Article courtesy of Jeff LaHurd
A.B. Edwards was so instrumental in this area’s growth and success that by the time he died in 1969 he had earned the nickname “Mr. Sarasota.”
Edwards was born on Oct. 2, 1874, in a log cabin on what today would be the northern county line dividing Sarasota from Manatee near the airport. His parents died when he was 14, leaving him with three younger siblings to care for in what was still a harsh wilderness, inhabited by hearty pioneers, and awaiting the Scot colony’s arrival in 1885.
Of that seminal event, Edwards recalled that he and his father were hunting in the woods of today’s downtown when they came upon the surveying crew hired to plat the town of Sarasota for the colony. Upon seeing father and son, the head of the crew announced, as the survey stake was driven into the ground in the center of Five Points: “We will lay out the town of Sarasota from this hub.”
He said of the colonists who had been duped into believing that they were arriving in a “Little Scotland” that they were the finest of people, “cultured, highly educated, sturdy type of genial Scotch folk, mostly from cities.” What they found, he recalled, was “a tropical wilderness among the thistles, Spanish bayonets, briars, and thorn trees, no one to welcome them in a strange land, no friend, no homes, no shelter but the blue canopy of heaven.”
The concept of the town of Sarasota was saved by the arrival of John Hamilton Gillespie, sent by the Florida Mortgage and Investment Company to revive the effort. And when news that a railroad was coming, the citizens voted to incorporate into a town in 1902 with Gillespie as first mayor.
With growth seemingly imminent, Edwards, who was self-educated, opened up the first real estate office in Sarasota in 1903. To drum up customers, he had train companies throughout the nation send him the names of those who expressed interest in Florida. The response was great and Edwards wrote a letter to each prospective buyer extolling Sarasota’s assets — its beauty, climate, fishing, hunting and farming potential.
A real estate boom
In 1910, Edwards teamed with local landowner and developer J.H. Lord to induce wealthy Chicago socialite Bertha Palmer to come to Sarasota. Edwards escorted her around in his horse and buggy and sold her thousands of acres. Palmer’s pronouncements about Sarasota garnered much publicity in the major newspapers and put the small community on the map. Edwards called the arrival of the Palmer family “the most notable important, outstanding and far reaching achievement for Sarasota and the whole Sarasota Bay area.”
Edwards, who served in the Quartermasters Corps during the Spanish American War, was appointed the town’s first tax assessor from 1907 through 1913. When the town became a city, he took office as the first mayor on Jan. 1, 1914. He was re-elected in 1918 and served until 1920.
He forged a reputation for his honest and above-board dealings, saying his father left him with this advice shortly before he died: “Always be in good company; be honest and truthful; work hard and save your money; also retain your self-respect and others will respect you.” That philosophy kept him at the forefront of Sarasota’s leadership throughout his life.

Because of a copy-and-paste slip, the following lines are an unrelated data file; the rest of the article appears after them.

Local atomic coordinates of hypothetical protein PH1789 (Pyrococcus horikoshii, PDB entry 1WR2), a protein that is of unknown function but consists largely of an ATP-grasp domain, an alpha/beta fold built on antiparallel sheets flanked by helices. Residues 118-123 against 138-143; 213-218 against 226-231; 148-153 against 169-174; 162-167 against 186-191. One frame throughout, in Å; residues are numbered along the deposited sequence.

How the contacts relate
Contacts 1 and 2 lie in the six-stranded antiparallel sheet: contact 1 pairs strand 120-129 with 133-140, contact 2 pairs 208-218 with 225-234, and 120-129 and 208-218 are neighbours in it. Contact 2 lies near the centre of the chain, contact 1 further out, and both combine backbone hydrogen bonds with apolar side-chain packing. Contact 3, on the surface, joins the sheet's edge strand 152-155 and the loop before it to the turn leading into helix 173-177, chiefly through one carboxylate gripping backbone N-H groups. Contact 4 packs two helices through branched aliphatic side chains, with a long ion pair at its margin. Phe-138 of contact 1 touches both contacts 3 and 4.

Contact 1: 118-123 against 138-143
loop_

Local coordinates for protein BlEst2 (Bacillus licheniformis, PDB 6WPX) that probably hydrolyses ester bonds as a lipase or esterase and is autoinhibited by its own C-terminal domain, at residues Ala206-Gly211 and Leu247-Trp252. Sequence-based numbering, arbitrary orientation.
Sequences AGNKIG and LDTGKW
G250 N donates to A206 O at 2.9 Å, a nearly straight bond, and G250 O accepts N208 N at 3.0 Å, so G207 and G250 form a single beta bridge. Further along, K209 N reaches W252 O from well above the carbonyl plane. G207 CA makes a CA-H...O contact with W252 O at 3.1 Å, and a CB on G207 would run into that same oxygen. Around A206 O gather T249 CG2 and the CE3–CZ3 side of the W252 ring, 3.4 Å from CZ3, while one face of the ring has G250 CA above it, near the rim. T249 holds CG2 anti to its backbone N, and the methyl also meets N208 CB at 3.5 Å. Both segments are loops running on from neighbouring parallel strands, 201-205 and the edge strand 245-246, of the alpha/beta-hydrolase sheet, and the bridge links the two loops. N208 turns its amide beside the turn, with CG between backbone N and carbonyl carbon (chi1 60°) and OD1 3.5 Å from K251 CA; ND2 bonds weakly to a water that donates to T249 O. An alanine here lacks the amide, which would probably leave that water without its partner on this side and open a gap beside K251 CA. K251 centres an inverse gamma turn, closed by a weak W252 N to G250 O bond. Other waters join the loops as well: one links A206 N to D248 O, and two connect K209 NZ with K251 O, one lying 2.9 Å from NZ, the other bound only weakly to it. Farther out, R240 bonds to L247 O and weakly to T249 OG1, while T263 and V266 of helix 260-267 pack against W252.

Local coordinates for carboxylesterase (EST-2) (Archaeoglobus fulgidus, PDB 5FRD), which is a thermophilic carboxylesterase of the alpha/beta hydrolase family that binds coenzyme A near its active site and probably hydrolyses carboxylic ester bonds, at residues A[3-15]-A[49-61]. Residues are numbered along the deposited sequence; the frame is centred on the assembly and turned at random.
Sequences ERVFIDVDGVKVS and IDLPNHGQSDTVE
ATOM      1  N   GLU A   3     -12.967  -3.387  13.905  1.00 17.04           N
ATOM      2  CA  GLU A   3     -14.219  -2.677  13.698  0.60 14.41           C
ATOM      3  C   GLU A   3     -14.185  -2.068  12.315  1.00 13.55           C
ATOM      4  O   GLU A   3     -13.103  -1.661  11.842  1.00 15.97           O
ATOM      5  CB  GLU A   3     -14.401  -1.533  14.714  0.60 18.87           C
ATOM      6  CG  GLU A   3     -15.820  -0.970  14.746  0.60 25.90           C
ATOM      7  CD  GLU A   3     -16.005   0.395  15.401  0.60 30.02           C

Of those freewheeling 1920s years, Edwards reckoned that it would have “taken 100 years for the average American city to acquire the same amount of public and private improvements as did Sarasota in that two-and-a-half year boom period.”
Saw it all
Edwards married Fannie Lowe and the couple had four daughters. Their 1926 Siesta Key home was designed by Dwight James Baum, who had done Ca d’Zan, the Courthouse, and the El Vernona Hotel, among others. It was described in the Herald as “Palatial in Appearances.” The couple were married for 63 years.
After the real estate market collapsed, Edwards recalled that the high-pressure salesmen who had been making money hand over fist fell on hard times.
Edwards was active through the Depression, helping to obtain Works Progress Administration money for projects that included the Post Office Building, the Municipal Auditorium and the Lido Casino.
He played a major role in the creation of Myakka River State Park, for which he was awarded the American Legion’s Community Service medal. His name is listed on a monument there as one of those who established the park.
His nonstop activities included being president of the Sarasota Citrus Growers Association; a member of the Sarasota County Fish and Game Association, the State Fresh Water and Game Conservation Commission and the Florida Board of Forestry and Parks; and chairman of the advisory Council of the Myakka River State Park. He was also a member of the Sarasota County Historical Commission.
Always an advocate of education, Edwards helped to Establish New College, serving as chairman of the New College Site Committee.
A.B., as he was called, died at his home on Nov. 14, 1969. He was 95, and if he did not see it all, he saw most of it.
Sources: Jeff LaHurd, Sarasota County Historical Resources.